According to a global energy industry forecast, oil growth will continue to soar until the 2030’s and climate-damaging emissions will keep climbing until at least 2040. The World Energy Outlook is not only closely watched by the oil industry but also the governments due to its relevance to climate policy. The International Energy Agency said that almost 20% of the growth in last year’s global energy use was “due to hotter summers pushing up demand for cooling and cold snaps leading to higher heating needs.” The Internation Energy Agency (IEA) forecast global oil demand to be 106.4 million barrels per day by 2040 (up from 96.9 million last year).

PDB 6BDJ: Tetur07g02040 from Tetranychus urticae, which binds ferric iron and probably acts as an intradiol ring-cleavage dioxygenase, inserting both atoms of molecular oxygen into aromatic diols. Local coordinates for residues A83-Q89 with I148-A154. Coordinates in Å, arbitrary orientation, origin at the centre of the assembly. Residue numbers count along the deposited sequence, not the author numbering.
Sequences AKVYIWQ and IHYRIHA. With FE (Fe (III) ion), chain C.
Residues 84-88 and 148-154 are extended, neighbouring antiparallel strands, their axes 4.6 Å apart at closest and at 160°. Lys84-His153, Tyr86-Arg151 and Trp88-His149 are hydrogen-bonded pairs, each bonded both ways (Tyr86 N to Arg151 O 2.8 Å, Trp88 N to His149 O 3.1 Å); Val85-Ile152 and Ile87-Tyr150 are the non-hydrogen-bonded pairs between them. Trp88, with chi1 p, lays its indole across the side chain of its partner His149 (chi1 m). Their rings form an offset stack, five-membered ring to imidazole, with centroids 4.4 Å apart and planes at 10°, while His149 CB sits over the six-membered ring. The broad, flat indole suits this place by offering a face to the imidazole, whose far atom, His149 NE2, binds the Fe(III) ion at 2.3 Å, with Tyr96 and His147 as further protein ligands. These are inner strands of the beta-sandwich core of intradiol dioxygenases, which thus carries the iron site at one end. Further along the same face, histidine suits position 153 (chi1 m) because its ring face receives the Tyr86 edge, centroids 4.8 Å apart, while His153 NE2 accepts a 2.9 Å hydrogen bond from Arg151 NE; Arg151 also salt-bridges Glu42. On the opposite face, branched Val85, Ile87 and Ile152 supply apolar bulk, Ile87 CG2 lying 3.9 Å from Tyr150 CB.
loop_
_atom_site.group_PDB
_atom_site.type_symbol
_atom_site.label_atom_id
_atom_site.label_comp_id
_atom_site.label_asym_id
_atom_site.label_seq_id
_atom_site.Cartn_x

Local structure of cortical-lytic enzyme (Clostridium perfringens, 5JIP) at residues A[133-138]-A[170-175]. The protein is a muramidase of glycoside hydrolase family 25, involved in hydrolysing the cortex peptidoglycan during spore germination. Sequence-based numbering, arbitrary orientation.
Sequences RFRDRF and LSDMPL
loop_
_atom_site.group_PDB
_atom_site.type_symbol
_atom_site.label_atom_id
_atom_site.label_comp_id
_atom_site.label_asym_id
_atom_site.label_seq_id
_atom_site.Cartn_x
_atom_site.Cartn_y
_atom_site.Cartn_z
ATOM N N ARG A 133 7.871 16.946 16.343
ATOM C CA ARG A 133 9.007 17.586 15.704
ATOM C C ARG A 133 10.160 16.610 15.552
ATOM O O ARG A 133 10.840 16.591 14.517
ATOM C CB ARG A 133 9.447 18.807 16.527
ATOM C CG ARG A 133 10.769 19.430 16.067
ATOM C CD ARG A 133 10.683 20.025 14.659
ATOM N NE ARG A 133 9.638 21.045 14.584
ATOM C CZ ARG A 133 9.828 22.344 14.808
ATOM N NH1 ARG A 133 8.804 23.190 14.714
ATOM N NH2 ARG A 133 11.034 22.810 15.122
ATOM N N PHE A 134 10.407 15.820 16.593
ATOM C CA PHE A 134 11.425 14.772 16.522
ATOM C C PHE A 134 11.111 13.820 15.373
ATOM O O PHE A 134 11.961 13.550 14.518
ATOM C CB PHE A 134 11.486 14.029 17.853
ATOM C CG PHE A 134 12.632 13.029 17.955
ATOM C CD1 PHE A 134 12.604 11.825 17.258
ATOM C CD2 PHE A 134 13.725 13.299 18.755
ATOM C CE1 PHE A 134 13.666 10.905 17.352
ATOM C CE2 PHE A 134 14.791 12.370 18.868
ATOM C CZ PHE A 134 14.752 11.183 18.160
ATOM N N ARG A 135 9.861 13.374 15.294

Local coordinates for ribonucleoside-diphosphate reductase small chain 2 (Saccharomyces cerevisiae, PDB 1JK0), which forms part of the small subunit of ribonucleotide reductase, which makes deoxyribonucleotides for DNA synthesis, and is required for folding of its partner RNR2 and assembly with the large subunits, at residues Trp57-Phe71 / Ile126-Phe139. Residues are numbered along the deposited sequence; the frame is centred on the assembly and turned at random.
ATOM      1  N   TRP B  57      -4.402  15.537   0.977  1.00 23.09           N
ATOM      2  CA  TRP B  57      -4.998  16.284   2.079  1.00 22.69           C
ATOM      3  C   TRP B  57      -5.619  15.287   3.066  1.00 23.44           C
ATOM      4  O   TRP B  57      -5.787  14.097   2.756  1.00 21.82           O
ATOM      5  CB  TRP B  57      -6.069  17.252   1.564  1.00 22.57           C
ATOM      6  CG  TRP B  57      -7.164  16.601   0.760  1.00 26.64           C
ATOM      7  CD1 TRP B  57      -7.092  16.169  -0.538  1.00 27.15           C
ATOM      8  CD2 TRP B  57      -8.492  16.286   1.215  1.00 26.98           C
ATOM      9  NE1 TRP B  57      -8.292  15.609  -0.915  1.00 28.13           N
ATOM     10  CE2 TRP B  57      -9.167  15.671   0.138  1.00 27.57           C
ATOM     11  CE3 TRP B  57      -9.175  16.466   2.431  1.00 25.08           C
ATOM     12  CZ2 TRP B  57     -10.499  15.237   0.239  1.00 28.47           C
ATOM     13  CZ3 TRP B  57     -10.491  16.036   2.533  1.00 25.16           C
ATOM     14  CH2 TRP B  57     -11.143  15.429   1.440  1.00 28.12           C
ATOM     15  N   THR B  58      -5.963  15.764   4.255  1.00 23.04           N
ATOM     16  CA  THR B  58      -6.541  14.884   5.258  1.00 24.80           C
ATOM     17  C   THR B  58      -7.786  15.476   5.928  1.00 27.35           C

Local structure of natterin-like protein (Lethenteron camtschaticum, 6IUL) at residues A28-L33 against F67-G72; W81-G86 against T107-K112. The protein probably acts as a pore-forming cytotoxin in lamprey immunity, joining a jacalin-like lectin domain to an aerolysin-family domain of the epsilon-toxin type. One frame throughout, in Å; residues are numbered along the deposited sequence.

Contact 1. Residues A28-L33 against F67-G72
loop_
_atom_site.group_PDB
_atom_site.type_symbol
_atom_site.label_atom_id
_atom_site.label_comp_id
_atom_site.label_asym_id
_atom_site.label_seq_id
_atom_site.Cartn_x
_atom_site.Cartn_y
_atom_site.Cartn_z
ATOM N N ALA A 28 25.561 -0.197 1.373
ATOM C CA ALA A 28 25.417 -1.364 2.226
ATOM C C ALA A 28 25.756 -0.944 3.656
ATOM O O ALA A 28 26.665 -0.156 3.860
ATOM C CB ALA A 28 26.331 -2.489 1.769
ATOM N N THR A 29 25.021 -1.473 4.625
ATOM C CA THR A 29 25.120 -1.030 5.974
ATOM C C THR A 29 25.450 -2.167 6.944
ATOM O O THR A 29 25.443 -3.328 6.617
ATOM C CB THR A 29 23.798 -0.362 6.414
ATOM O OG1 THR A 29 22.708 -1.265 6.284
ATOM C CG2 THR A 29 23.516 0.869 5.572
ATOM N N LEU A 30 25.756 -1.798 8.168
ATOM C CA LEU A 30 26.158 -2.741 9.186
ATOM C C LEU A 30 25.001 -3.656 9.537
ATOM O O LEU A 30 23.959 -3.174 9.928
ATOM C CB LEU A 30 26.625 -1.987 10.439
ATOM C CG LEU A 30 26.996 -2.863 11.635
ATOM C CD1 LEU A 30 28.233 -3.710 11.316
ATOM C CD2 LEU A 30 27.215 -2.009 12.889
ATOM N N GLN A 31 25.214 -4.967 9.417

“Oil demand plateaus post-2030,” said Faith Birol, executive director of the Paris-based agency, which advises most major economies. “Demand growth is robust to 2025, but growth slows to a crawl thereafter.” As countries seek to diversify fossil fuels due to climate change and find renewable-energy sources, there are positive reports for oil producers. As demand slows, depleting oil reserves will still need to be replaced causing prices to rise around $90/bbl by 2030 and $103/bbl by 2040. Fuel-efficient car engines may take out a chunk of demand as well as electric cars. According to reports, U.S. production will reach 20.9 MM bpd in 2025, when its combined exports of crude and refined oil will overtake Saudi Arabia’s. U.S. will account for 85% of the growth in production worldwide to 2030 as its shale-oil boom continues, according to the IEA. More efficient cars and electric vehicles will continue to be the trend going forward but reports indicate continued growth for roughly the next 10 years.